Activist from both sides of the fence have long argued pros and cons dealing with horse slaughter. The argument is often spurred from emotional aspects rather than with logic. However, while both sides make strong points, which one is right? I personally love Horses, Rodeo, Carriage Rides and saddling up for a horseback ride. However, I too understand that when we outlawed horse slaughtering in the United States, we opened Pandora's Box allowing the same horse only to suffer greater as it is slaughtered across our borders in either Canada or Mexico.
The majority of Americans are opposed to the slaughter of horses. Perceived as companion animals like dogs and cats, they are deserving of humane consideration as our pets, though many serve as working animals or for sport. Since they are not bred or raised for food, the thought of slaughter has created strong objection from horse owners and the industry of American horses.
Prior to the closing of American slaughter houses of horse meat in 2006, about 90 percent was exported overseas for human consumption, while the rest was used in zoos. Since Horses were plentiful, they once were a popular ingredient in early dog foods, though outlawed in the U.S. since the 1970s.
Horse meat in America raises a number of potential health concerns. Horses, unlike traditional food animals in the United States, are not raised with the intent of one day becoming human food. Since American horses are not "intended" for the human food chain, they often receive medications that is banned by the FDA during the life of food animals. Furthermore, there was a lack of tracking those medications, not knowing the history of those horses.
The European Commission Food and Veterinary Office found serious violations during inspections conducted in November and December 2010 of EU regulated plants in Mexico slaughtering horses for human consumption. Most American horses destined for slaughter end up at EU regulated plants in Mexico and Canada. The meat of some horses killed in Mexico are mixed with beef , then sold back to unsuspecting United States consumers. However, horse-meat dealers indicate that horses are lower in cholesterol content over American beef, high iron content and low fat content, suggesting horses as a redmeat for people with heart problems. Horse meat has been noted to taste sweeter than beef, although can be dry much as venison using added fat from other animals such as hogs to increase its softness when cooked.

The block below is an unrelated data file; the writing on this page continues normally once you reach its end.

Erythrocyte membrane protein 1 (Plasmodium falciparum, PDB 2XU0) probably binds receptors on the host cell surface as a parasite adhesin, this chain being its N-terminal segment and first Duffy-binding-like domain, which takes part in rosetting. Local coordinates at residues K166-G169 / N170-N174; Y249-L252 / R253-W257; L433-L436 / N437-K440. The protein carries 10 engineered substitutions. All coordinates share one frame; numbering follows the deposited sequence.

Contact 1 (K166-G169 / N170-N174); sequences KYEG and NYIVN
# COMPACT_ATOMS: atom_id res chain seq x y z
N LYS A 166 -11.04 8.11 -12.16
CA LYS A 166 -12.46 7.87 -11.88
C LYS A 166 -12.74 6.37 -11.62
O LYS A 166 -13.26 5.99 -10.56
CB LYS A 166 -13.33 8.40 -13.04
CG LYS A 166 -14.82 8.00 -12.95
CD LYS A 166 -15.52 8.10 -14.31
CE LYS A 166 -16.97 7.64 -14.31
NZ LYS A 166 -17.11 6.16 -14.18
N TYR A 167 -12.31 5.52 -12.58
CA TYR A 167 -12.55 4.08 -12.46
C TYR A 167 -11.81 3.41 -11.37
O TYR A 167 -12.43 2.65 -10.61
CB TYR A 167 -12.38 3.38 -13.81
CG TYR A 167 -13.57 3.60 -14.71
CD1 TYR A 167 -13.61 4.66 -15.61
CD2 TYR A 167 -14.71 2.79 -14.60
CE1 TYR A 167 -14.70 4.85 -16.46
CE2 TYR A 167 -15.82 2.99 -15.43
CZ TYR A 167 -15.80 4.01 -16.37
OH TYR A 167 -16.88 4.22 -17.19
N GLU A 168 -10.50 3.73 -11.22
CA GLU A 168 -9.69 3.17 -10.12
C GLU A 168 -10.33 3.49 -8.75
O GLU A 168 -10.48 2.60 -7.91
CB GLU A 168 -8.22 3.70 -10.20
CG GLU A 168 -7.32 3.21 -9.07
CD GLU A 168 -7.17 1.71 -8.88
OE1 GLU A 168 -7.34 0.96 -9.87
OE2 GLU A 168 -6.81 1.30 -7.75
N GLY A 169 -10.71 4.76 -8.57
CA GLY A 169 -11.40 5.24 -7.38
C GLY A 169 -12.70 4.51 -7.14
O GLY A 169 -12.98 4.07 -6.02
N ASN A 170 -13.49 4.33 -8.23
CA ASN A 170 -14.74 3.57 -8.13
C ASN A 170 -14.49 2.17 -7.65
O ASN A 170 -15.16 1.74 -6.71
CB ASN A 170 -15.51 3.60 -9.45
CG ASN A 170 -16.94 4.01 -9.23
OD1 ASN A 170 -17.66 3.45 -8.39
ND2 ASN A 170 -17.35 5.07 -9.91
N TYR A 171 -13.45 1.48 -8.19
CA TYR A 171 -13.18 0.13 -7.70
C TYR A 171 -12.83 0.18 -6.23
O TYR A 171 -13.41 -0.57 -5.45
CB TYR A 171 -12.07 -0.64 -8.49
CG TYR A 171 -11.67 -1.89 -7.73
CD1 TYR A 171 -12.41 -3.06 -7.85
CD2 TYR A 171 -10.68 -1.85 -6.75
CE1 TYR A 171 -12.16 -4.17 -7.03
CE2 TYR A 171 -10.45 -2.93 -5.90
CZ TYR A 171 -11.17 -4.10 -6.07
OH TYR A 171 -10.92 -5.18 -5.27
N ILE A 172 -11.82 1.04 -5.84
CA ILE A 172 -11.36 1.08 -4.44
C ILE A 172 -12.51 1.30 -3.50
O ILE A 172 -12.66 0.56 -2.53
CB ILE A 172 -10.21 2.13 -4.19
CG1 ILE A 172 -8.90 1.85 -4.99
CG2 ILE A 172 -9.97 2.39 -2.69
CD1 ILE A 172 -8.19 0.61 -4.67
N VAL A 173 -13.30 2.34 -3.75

Several years ago, I was having a conversation with Tom Scrima, of ACTHA "American Competitive Trail Horse Association" about the horse industry. The ACTHA has done wonderful things for the horse community along with raising money for many charities, horse rescue and and rehabilitation organizations to help ease the suffering of our equine friends through hosting many sponsored trail rides across the nation. In the mist of this conversation, we disused some issues dealing with horse rescues and horse slaughter. As Tom talked with me via cell phone, he was driving from Texas to Colorado. Ironically, he had just drove past the Amarillo, Texas Stockyard where thousands of horses are auction off to buyers from Mexico for slaughter.
Although, these stockyards merely conduct the auction where horse traders hope to gain top dollar for their livestock. The auction also offer high-end quality horses not purchased for slaughter. Gideon Lucey, a Ranch manager at Frenchmen’s Quarter Horses in South Dakota recently was the high bidder on a fine broodmare at the Amarillo stockyard.
The former law was written to prevented horse slaughter in the United States. It did not outline nor prevent these sales to foreign buyers from Canada and Mexico who still operate slaughter houses. The GAO reported that horse auctions to foreign buyers for slaughter is about the same amount of horses slaughtered in the USA before the ban. In 2010, nearly 140,000 horses were shipped across the borders for slaughter. The dilemma of stopping slaughter in our own backyard, has not save these horses. It further removes the control of humane treatment of U.S. regulations and guide lines once the horse crosses our border.
My first view of American Slaughterhouses was an 8th grade reading project. I picked a book out by title believing I was going to read about the Amazon. It was the shocking novel written in 1906 by Upton Sinclair, titled "The Jungle." Sinclair was a journalist who went incognito to work in the meat packaging plants of the Chicago stockyards. His seven weeks of gathering information in 1904 became the rejection from five different publishers. In 1905, his story was finally release in the socialist newspaper "Appeal to Reason."